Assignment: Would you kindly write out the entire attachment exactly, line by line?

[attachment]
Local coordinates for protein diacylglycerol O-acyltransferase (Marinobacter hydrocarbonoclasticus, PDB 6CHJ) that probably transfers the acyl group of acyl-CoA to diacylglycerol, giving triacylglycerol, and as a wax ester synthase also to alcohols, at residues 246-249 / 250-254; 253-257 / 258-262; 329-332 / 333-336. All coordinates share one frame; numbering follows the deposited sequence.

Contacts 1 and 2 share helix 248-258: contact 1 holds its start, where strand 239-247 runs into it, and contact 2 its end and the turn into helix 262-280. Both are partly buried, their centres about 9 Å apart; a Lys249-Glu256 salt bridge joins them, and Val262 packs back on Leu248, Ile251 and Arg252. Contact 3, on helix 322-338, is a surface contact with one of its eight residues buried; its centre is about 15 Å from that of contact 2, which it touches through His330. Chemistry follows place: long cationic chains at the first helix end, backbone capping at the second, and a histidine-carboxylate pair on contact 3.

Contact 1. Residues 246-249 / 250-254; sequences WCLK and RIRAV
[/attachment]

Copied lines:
Local coordinates for protein diacylglycerol O-acyltransferase (Marinobacter hydrocarbonoclasticus, PDB 6CHJ) that probably transfers the acyl group of acyl-CoA to diacylglycerol, giving triacylglycerol, and as a wax ester synthase also to alcohols, at residues 246-249 / 250-254; 253-257 / 258-262; 329-332 / 333-336. All coordinates share one frame; numbering follows the deposited sequence.

Contacts 1 and 2 share helix 248-258: contact 1 holds its start, where strand 239-247 runs into it, and contact 2 its end and the turn into helix 262-280. Both are partly buried, their centres about 9 Å apart; a Lys249-Glu256 salt bridge joins them, and Val262 packs back on Leu248, Ile251 and Arg252. Contact 3, on helix 322-338, is a surface contact with one of its eight residues buried; its centre is about 15 Å from that of contact 2, which it touches through His330. Chemistry follows place: long cationic chains at the first helix end, backbone capping at the second, and a histidine-carboxylate pair on contact 3.

Contact 1. Residues 246-249 / 250-254; sequences WCLK and RIRAV